Albert Square

Dominated by Waterhouse's Town Hall Albert Square today is a wide pedestrian plaza that is home to a number of important monuments. 

When I was a child the Albert Memorial was located on an island and traffic passed directly in front of the town hall.  You can see that in these old postcards.

Today it is much more of a people place and often a venue for important meetings and events.  At Christmas a large German Market occupied the square.

Mount Street enters the square from the south and on the corner is St Andrews Chambers built for the Scottish Widows Fund Life Assurance Company.

Next door is Carlton House built in 1872 by Clegg and Knowles

On the corner of Southmill Street and Lloyd Street in the Southwest corner of the square is Lloyd House designed by Speakman and Charlesworth in 1868.  It was originally the Shipping Offices and Packing Company.

In the northwest corner of the square on a narrow site between John Dalton Street and Tasle Alley stands a four storey building built in 1919 by Perc Scott Worthington for the Liverpool & London & Globe Insurance Company.

On the north side of the square across Princess Street is the Northern Assurance Building designed by Waddington and Dunkerley in 1902.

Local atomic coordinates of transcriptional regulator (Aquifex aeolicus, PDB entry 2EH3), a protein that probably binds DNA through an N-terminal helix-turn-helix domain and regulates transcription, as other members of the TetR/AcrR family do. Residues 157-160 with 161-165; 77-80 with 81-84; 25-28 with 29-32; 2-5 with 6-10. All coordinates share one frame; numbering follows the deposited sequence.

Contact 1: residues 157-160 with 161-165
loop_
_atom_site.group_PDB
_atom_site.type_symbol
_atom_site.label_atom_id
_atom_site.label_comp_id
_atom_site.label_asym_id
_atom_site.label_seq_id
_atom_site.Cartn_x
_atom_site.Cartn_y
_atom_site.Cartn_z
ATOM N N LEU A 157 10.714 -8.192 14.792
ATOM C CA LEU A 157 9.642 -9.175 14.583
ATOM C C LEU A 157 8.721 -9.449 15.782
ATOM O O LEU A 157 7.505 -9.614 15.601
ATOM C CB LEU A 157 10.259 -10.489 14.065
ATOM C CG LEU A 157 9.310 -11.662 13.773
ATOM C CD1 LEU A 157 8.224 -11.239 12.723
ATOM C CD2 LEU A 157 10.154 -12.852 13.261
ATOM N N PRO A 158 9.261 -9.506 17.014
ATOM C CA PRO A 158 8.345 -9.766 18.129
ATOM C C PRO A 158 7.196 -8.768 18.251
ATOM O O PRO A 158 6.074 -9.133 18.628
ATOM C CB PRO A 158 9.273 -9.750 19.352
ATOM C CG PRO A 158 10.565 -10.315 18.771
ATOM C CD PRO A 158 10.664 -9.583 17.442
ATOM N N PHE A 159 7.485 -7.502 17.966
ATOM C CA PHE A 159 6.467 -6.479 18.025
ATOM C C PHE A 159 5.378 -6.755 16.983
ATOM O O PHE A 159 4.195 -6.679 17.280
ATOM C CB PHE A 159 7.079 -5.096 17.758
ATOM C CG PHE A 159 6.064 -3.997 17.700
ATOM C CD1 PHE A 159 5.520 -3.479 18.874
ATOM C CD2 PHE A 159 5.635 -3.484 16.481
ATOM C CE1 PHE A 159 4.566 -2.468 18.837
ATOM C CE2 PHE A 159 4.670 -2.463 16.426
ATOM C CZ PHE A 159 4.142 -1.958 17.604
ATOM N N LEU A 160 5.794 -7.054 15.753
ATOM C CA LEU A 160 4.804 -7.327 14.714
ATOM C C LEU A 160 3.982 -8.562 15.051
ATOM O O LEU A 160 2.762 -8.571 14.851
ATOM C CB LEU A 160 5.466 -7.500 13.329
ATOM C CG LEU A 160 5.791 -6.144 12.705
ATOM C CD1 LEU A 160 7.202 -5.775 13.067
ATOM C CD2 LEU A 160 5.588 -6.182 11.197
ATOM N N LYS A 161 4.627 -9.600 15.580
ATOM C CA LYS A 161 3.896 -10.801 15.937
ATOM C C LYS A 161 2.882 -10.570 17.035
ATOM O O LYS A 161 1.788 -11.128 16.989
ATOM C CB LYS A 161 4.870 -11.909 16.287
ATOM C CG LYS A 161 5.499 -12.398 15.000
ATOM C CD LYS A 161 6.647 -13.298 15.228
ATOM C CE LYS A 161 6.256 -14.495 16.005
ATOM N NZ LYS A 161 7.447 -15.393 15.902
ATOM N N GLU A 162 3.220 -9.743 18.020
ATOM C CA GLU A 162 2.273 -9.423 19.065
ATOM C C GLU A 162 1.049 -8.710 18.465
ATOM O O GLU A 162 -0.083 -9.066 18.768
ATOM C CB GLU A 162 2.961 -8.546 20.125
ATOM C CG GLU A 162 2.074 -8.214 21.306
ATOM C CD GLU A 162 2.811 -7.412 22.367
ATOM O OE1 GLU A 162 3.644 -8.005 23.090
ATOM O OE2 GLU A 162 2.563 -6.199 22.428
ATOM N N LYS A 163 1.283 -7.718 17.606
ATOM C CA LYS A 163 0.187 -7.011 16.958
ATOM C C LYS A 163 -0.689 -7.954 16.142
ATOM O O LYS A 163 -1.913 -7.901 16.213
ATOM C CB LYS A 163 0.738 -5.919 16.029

Within the square are a number of statues including: John Bright, political campaigner and MP for Durham and Manchester;

Abel Heywood, publisher, radical, and sometime mayor of Manchester;

William Gladstone, former Prime Minister.

The most prominent monument though is the Albert Memorial to Queen Victoria's consort Albert, after whom the square is named. Designed by Thomas Worthington again, with the statue of the prince by Matthew Noble.

In the square outside of the town hall is a fountain that was designed by Thomas Worthington, the architect of the Crown Court building on Minshull Street, and with sculptures by John Cassidy. The fountain was commissioned for the Diamond Jubilee of Queen Victoria. It was completed in time for the celebrations in 1897. The fountain was the centre of attention in 1894 when it was connected up to the water supply brought to Manchester by a Victorian engineering masterpiece, the Thirlmere Aquaduct. To celebrate the arrival of this water supply officials and the public gathered around the fountain and watched the first water gushing out.

Thirty years after it was placed in the square, it was moved to Heaton Park where over the following 70 years it fell into disrepair. After being restored, it was returned to the square once more in 1997.

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